Monday, April 22, 2019

"But That Was Yesterday!"

Agnus Dei, qui tollis peccata mundi,
miserere eis.
Agnus Dei, qui tollis peccata mundi,
dona eis requiem.)

Do you remember what you said and did a thousand years ago?
Where is yesterday?
Do you remember what you said and did a thousand weeks ago?
Where is yesterday?

Yesterday in crannies or in nooks you will not find…
Yesterday in chronicles or books you will not find…
All you see of yesterday is shadows in your mind…
Shadows on the pavement but no bodies do you find.

Do you believe that snows of winters long ago return again?
Where is yesterday?
A voice you knew a thousand years ago you can't remember when?
Where is yesterday?

Here is only waiting for a day that went before…
Here is only waiting for an answer at the door…
Here is only living without knowing why for sure…
Here is something gone you cannot find it anymore.

[“Where Is Yesterday?” Gordon Marron / Dorothy Moskowitz]

     I am old. As with many old persons, I am much given to thinking of earlier times in the history of our Republic. Some of those times were definitely flawed, at least by contemporary standards. Others were brutally bloody. And all are being effaced from the minds of our youngest compatriots.

     As I prepare to give away large portions of my beloved library, in preparation for other dislocations of my existence of which I shall not speak, those thoughts are with me more powerfully than ever. Books are our memories, in particular of people we never knew and events we did not personally witness. To part with a book has always cost me extraordinary pain…but still more, it costs me the memories associated with it. I’ve always awarded my highest disdain to persons who can casually discard a book.

     How much more disdain – nay, condemnation, verging on actual hatred — should be awarded to those who would erase history? Yours, mine, our nation’s, or that of any other segment of Mankind?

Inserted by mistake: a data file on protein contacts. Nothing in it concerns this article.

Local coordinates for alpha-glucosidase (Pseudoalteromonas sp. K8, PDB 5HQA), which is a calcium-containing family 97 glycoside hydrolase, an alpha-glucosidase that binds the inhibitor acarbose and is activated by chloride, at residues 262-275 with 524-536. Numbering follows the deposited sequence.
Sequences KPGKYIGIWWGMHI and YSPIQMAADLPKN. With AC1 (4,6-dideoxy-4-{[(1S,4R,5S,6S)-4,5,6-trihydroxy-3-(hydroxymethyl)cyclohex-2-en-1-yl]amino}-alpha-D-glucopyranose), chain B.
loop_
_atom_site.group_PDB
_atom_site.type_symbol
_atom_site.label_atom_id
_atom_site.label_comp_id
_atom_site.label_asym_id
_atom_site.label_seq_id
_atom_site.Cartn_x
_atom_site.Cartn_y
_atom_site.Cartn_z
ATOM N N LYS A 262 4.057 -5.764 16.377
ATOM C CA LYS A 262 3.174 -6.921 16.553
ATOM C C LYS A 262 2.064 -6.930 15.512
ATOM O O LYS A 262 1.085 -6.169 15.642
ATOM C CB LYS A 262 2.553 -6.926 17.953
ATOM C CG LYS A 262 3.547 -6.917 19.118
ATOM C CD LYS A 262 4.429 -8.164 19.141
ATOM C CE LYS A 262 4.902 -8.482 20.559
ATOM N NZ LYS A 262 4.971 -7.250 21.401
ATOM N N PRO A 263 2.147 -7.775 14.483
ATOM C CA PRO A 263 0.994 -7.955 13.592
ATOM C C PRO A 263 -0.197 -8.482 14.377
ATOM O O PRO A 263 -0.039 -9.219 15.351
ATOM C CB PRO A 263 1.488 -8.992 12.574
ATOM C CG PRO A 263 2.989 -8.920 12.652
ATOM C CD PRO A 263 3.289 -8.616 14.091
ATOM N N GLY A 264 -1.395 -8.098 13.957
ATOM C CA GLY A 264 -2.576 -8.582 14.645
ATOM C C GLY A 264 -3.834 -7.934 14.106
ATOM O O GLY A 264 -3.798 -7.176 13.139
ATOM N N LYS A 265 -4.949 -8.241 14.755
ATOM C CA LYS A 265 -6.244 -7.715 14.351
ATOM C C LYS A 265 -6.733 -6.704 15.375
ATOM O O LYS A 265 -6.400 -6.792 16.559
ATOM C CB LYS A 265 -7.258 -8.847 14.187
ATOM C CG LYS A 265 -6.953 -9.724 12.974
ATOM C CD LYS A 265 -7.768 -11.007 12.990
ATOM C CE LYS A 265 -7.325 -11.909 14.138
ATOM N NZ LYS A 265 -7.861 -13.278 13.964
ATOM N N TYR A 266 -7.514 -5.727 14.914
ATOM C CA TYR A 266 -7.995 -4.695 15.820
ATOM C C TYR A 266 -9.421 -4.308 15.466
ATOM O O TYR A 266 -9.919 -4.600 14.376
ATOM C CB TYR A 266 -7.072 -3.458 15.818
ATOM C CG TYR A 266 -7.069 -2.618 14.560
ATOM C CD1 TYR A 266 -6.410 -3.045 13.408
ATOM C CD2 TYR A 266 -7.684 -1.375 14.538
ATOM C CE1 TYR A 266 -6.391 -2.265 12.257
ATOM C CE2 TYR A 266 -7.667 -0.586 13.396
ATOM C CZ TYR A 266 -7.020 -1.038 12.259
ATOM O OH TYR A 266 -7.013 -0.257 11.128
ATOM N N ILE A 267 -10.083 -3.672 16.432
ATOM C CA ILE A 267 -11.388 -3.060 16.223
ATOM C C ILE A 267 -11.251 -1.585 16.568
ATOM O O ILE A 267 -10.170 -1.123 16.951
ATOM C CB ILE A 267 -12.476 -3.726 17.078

It’s only a few days back that Library Journal actually declared that libraries are too full of books! Yea, verily…but how could any librarian say such a thing? Simple: by hewing to the dictates of the New Fascism, also known as political correctness. You see, the great majority of books written in English were written by male Caucasians of European descent: in other words, white men. That’s discriminatory! It offends the sensibilities of those who hate whites and men, and therefore all evidence of it must be destroyed.

     This is entirely consistent with the Left’s program to deny all knowledge of history, with all its features, to the awareness of the young.

     You’ve heard the old saying “If you don’t know where you’ve been, how will you know where you’re going,” haven’t you? The Left knows it quite well.

     On most mornings I ramble on enough for any three bloggers. Today I can’t manage it. In part that’s because of a gaggle of recent events, including the blaze at Notre Dame de Paris, yesterday’s atrocities in Sri Lanka, and this story from a year ago, which somehow escaped my notice until this morning. But in equal or greater measure it’s because of a growing conviction that what I say here is being rendered incomprehensible to those who will most regret not understanding it. Its obscurity derives almost entirely from the snuffing out of our national, cultural, religious, and racial memory.

     I need to pray. That’s all for this morning. Have a nice day.



You've channeled Orwell very well... what was it he said? “The most effective way to destroy people is to deny and obliterate their own understanding of their history.”